Robert and I spent our mid-semester break taking the road less travelled back to his home in Cobar. The primary/only reason we decided to go is to visit his family, (according to Robert) there’s really not much other reason to go to Cobar. It’s six hours or so on the train followed by about five hours on the bus so needless to say I got a lot of reading done, slept a fair bit, and if Robert and I hadn’t already talked about everything in the past 1.8 years of dating, I’m pretty sure we covered it on the commute there and back.
Despite misgivings about Cobar being a dull place, I was still quite excited at the prospect of going to rural NSW, the furthest out I had ever been was probably Katoomba which is only a couple of hours away. I had been emailing back and forth with Robert’s mother who had written beautifully descriptive bits of narrative about the scenery change while driving from rural town to rural town. This is an excerpt she shared with me of her time going from Cobar to Orange.
Around Orange everything was green, whereas usually after winter it isn’t. The blossom trees were pink and white. The yellow canola, wattle and weeds contrasted with green wheat and all the other various colours of weeds, trees and grasses all the way back. Except for 40 kms from Cobar, where the country is drier. This side of Nyngan there were purple plants along the side of the road, I think they are lucerne. There is one whispy, delicate, cream weed that seems to glow in the afternoon light. 20 kms the eastern side of Nyngan I saw an emu and chicks on the side of the road, so it was all happening.
We pulled into Cobar in the evening after a day spent solely on travelling. The next day when we began exploring was when I realised how truly quiet Cobar is.
In one of our conversations I shared with the family that my mom too, was from a small ‘country town’ in Malaysia, called Ipoh. Upon Googling Ipoh I found out that Ipoh has a population of over 200,000 people. Cobar’s population is slightly under 4,000 people. That’s only a few more people than there were students and teachers at my old high school in Malaysia. Despite this factual revelation, I think I would have caught on very quickly that Cobar and Ipoh are very different, let alone Cobar and Sydney or Petaling Jaya. Again, everything just went a lot slower in Cobar. People seemed to stop more to say hi (practically everyone knew each other), spend longer at cafes eating and walked more as opposed to driving. Perspective really changes people’s attitude I think and if I had to guess the perspective of people living in Cobar, it’s probably something along the lines of taking everyday as it comes.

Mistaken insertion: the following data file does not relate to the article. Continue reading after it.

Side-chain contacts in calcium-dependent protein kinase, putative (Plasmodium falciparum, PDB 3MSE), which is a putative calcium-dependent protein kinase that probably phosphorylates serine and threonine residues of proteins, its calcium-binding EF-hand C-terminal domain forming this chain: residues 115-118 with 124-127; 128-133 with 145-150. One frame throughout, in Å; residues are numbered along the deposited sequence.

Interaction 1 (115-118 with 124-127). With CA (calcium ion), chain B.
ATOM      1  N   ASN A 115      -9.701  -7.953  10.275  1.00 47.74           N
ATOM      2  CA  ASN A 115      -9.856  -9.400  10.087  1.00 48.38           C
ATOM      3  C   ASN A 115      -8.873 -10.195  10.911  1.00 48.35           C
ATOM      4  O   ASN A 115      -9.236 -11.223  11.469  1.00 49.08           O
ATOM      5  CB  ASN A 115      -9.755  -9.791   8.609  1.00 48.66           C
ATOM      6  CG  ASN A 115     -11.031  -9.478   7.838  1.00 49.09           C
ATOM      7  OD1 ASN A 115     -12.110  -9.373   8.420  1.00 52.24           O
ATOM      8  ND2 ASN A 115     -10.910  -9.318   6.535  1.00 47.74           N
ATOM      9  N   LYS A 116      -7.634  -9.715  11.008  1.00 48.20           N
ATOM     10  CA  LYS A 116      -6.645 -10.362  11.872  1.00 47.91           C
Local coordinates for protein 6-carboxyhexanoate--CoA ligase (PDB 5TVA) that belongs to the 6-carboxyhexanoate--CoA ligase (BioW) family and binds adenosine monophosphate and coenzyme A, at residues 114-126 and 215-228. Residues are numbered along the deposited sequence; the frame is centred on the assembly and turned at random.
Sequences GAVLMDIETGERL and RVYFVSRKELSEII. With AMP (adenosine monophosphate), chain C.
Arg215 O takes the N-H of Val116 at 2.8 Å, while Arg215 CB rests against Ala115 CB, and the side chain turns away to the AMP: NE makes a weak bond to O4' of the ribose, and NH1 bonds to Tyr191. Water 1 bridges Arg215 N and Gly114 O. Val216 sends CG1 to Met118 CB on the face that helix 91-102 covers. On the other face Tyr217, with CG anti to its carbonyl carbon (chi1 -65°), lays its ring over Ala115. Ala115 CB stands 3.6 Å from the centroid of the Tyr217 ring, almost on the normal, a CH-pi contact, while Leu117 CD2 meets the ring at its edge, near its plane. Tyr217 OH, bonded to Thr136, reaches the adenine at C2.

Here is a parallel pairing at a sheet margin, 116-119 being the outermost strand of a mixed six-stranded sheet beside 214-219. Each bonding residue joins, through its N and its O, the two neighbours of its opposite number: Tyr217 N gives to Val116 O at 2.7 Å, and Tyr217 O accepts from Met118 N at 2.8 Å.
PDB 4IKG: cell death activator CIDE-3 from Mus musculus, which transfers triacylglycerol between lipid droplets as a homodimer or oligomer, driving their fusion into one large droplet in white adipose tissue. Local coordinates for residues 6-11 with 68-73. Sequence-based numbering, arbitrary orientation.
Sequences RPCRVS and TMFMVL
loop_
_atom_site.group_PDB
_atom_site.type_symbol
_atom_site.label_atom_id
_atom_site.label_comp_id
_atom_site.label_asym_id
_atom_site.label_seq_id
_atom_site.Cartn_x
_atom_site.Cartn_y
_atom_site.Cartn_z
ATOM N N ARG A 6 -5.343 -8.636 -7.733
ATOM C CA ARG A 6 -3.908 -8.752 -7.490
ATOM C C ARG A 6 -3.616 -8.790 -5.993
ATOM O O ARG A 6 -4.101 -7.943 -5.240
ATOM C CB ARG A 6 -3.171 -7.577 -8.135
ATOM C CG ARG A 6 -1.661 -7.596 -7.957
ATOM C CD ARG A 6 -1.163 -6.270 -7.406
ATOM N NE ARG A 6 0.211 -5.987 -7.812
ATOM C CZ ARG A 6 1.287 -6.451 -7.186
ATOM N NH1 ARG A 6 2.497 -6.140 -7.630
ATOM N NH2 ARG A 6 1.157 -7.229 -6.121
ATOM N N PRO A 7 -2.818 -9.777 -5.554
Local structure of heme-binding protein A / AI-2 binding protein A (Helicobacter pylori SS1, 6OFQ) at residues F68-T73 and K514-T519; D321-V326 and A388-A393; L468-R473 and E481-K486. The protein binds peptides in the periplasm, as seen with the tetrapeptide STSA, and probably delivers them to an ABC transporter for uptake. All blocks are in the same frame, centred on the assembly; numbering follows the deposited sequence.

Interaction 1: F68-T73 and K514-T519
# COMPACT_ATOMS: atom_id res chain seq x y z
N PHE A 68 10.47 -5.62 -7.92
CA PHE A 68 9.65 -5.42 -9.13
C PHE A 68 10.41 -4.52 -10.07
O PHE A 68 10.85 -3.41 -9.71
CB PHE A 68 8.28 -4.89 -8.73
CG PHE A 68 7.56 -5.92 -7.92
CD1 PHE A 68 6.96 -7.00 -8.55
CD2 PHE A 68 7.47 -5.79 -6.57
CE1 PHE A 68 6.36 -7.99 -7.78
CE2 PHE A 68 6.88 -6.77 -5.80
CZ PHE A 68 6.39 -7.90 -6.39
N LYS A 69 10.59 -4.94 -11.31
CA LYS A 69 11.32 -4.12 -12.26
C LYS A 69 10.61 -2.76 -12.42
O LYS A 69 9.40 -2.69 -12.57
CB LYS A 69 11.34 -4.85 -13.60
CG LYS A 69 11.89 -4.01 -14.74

Being a 20 something who’s always lived in a big city, it was definitely an entirely new experience. It took a few days for me to settle down and stop trying to mentally plan every single moment to be efficient and effective. Instead I took to catching up on my hobbies. I managed to get a tonne of reading done, reading something like three books in those four days as opposed to two over the rest of this semester.
It isn’t to say Cobar is inefficient and ineffective, it is a mining town after all. And speaking of which, we also visited a lookout point to catch a view like this.
We ate out a fair few times in Cobar, but I far preferred Robert’s mom’s cooking. It was very homely and hearty and I had also missed the feeling of sitting down for a meal with family. It was also really interesting to be able to taste Robert’s childhood and I think I have a better idea now of the kind of food to cook that would suit him. One of the times we did eat out though was when we had tea and scones.
This was so quaint, I felt like a character in an Enid Blyton book. Robert’s mom is also an avid tea drinker so I must have tried at least five different new teas during this trip that I hadn’t tried before.
More tourist visiting shots. This is The Newey I believe, a water reservoir that just happened to be named after The Neweys.
I don’t know if I would say Cobar is a must-visit for everyone. It definitely is very quiet and there isn’t a whole lot to do. What I do know is I had a lot of fun visiting the place Robert grew up in, seeing the places where a lot of his memories were formed, and of course meeting his beautiful family.